According to some old writers these fires were made 
because the Saint was said in Holy Writ to be " a 
shining light." Others, while not denying this, add- 
ed that the fires served to drive away the dragons 
and evil spirits hovering in the air ; and one asserts 
that in some countries bones were burnt in this "bone- 
fire," or bonfire, "for the dragons hated nothing more 
than the stench of burning bones." 

In the Ordinary of the Company of Cooks at New- 
castle-upon-Tyne, 1575, we read among other regula- 
tions: "And also that the said Fellowship of Cooks 
shall yearly of their own cost and charge maintain and 
keep the bone-fires, according to the ancient custom of 
the town on the Sand-hill ; that is to say, one bone-fire 
on the Even of the Feast of the Nativity of St. John 
the Baptist, commonly called Midsummer Even, and 
the other on the Even of the Feast of St. Peter the 
Apostle, if it shall please the mayor and aldermen of 


the town for the time being to have the same bone- 

In a manuscript record of the expenses of the royal 
household for the first year of the reign of Henry VIII. 
(1513), under date of July ist is the entry: "Item, to 
the pages of the hall, for making of the King's bone- 
fire upon Midsummer Eve, xj." 

There were many popular superstitions connected 
with Midsummer Eve. It was believed that if any one 
sat up fasting all night in the church porch, he would 
see the spirits of those who were to die in the parish 
during the ensuing twelve months come and knock 
at the church door, in the order in which they were 
to die. 

It was customary on this evening to gather certain 
plants which were supposed to have magical properties. 
Fern-seed, for instance, being on the back of the leaf 
and in some species hardly discernible, was thought to 
have the power of rendering the possessor invisible, if 
it was gathered at this time. In some places it was 
believed that the seed must be got at midnight by 
letting it fall into a plate without touching the plant. 

We find many allusions to fern-seed in Elizabethan 
writers. In i Henry IV. (ii. i. 95) Gadshill says: "We 
steal as in a castle, cock-sure ; we have the receipt of 
fern-seed,, we walk invisible " ; to which the Chamber- 
lain replies : " Nay, by my faith, I think ye are more 
beholding to the night than to fern-seed for your walk-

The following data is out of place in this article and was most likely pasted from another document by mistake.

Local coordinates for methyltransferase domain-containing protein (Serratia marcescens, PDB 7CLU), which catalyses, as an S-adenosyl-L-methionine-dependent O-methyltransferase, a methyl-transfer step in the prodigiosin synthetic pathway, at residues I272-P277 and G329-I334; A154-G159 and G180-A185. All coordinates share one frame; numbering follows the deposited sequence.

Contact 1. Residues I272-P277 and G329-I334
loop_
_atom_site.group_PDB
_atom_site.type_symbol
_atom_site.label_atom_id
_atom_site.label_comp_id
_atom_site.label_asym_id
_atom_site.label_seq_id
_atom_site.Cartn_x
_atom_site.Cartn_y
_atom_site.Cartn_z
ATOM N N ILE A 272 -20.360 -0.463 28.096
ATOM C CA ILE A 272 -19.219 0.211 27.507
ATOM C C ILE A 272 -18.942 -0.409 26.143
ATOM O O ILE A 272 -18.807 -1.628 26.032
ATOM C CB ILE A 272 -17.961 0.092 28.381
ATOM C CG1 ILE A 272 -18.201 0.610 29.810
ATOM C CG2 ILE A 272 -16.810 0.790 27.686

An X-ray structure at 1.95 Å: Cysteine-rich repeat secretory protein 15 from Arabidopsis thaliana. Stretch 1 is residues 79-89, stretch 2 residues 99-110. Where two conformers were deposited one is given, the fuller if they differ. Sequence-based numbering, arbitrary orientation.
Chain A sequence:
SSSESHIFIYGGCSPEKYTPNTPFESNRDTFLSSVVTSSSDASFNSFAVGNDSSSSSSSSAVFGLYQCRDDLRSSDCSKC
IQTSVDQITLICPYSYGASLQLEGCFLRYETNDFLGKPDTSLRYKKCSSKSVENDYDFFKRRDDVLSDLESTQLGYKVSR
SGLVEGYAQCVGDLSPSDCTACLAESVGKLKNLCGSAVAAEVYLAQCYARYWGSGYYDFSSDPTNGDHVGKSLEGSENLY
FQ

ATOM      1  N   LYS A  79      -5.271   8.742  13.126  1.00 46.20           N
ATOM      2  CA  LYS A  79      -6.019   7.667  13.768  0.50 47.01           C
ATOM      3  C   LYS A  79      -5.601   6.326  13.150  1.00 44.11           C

ing invisible." In Ben Jonson's New Inn (i. i) one of 
the characters says :- 

" I had 

No medicine, sir, to go invisible, 
No fern-seed in my pocket," 


In Plaine Percevall, a tract of the time of Elizabeth, we 
read : " I think the mad slave hath tasted on a fern- 
stalk, that he walks so invisible." 

Scot, in his Discoverie of Witchcraft (1584), directs us, 
as protection against witches, to "hang boughs (hal- 
lowed on Midsummer Day) at the stall door where the 
cattle stand." 

St. John's wort, vervain, orpine, and rue were 
among the plants gathered on Midsummer Eve on ac- 
count of their supernatural virtue. Each was supposed 
to have its peculiar use in popular magic. Orpine, for 
instance, was set in clay upon pieces of slate, and 
called a " Midsummer man." According as the stalk 
was found next morning to incline to the right or the 
left, the anxious maiden knew whether her lover would 
prove true to her or not. Young women also sought 
at this time for what they called pieces of coal, but in 
reality hard, black, dead roots, often found under the 
living mugwort ; and these they put under their pillows 
that they might dream of their lovers. Lupton, in his 
Notable Things (1586), says: "It is certainly and con- 
stantly affirmed that on Midsummer Eve there is found, 
under the root of mugwort, a coal which saves or keeps 
them safe from the plague, carbuncle, lightning, the 
quartan ague, and from burning, that bear the same 
about them." He also says it is reported that the 
same remarkable " coal " is found at the same time of 
the year under the root of plantain ; and he adds that